Vinyl? Done. Tape? Ha, as if. German artist Remute is using obsolete game technology to release music – and the latest is an album released on an actual, playable Nintendo 64 cartridge.

The Hamburg-based artist is no stranger to cart releases at this point, having release on Sega Genesis, Super Nintendo Entertainment System (aka Super Famicom or Super Nintendo), PC Engine (TurboGrafx CD), and Nintendo Game Boy. But there’s something especially charming about the N64, isn’t there? It’s at least novel – while Game Boy, NES, and even Commodore 64 have seen dedicated releases, I believe he may be correct when he says this is the first for the N64 specifically.

And it’s not just a cartridge as delivery format for audio files alone, either – the cartridge generates all the music in realtime from software, with just 8 MB storage space. (That’s a good thing, too, as the Nintendo 64 Game Pak carts topped out at just 64 MB of storage even on later model years. If you did just stick music on the cart, you’d have to make some pretty horrible compression.)

Remute explains:

No tricks – this is not an embedded MP3-player, terribly compressed WAV-files¬† or other cheating: as with all previous Remute cartridge albums the sound on this cartridge gets generated and played back in realtime by the console and it’s all happening within meager 8 Megabytes of storage space! With ‘R64’ the Nintendo 64 console is your very own synthesizer/sampler hybrid and happy to serve you every time you turn it on and press play! 93,75 MHz baby! For this wizardry Remute cooperated with genius Nintendo 64 dev Rasky, who is not only responsible for the sound engine and player-GUI, but also managed to put together an amazingly trippy 3D-experience accompanying Remute’s music – you will…uhmmm… fly. The cartridges are region-free and will fit and play flawlessly on all models of the Nintendo 64 console – no matter if NTSC-U, PAL or NTSC-J.¬†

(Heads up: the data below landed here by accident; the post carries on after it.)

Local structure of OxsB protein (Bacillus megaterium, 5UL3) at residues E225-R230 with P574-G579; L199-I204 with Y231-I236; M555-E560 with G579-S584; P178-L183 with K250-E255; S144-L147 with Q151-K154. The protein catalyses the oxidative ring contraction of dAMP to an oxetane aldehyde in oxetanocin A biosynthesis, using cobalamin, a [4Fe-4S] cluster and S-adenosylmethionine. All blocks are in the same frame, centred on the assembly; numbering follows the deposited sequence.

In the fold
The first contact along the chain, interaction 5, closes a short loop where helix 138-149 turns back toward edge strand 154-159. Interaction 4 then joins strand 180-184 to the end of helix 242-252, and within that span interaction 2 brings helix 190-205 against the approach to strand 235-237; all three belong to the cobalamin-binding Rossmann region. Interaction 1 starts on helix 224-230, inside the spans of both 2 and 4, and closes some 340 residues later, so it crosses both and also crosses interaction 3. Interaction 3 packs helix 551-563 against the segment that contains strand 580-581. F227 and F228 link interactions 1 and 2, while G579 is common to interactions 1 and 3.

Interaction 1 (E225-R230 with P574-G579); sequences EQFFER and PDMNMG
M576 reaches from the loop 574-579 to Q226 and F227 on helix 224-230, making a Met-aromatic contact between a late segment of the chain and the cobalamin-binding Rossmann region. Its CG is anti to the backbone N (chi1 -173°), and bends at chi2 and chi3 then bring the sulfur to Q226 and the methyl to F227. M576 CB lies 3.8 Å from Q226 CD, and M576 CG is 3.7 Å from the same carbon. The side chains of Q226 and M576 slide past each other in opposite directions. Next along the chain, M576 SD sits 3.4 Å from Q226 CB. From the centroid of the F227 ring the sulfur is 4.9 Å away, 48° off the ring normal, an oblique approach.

My only regret is that there’s no cart racing game as part of the deal, but this is a whole lot more fun than an NFT. (Sorry, but – it totally is.)

The full release is coming on March 25, but we get one of the ultra-poppy tracks already. Have a listen:

Okay, and having written the obvious snarky lead-in like the hack I am, Remute also offers a 7″ vinyl edition.

For Dreamcast fans like me, there’s a project for Sega Dreamcast with legendary developer Duranik. Duranik produced the 2013 title Sturmwind, itself a boutique return to a defunct game platform. I knew there was a reason I brought my Dreamcast with me to Germany.

When you put it all together, Unity for Game Boy Advance, this N64 title R64, plus Generations for Dreamcast will form an album trilogy. Time to hit eBay Kleinanzeigen so you’re ready to play them all.

He’s done the Game Boy Advance (GBA), too. Mmm, in gold / Tetris edition, that SP. (I’ll stay out of debates over GBA audio quality in various generations.)

Find everything at:

And ask yourself, can you blow on an NFT to make it work?

Bonus, if this article was over too fast, here’s a one-hour interview on the awesome RetroRGB. (Subscribed!)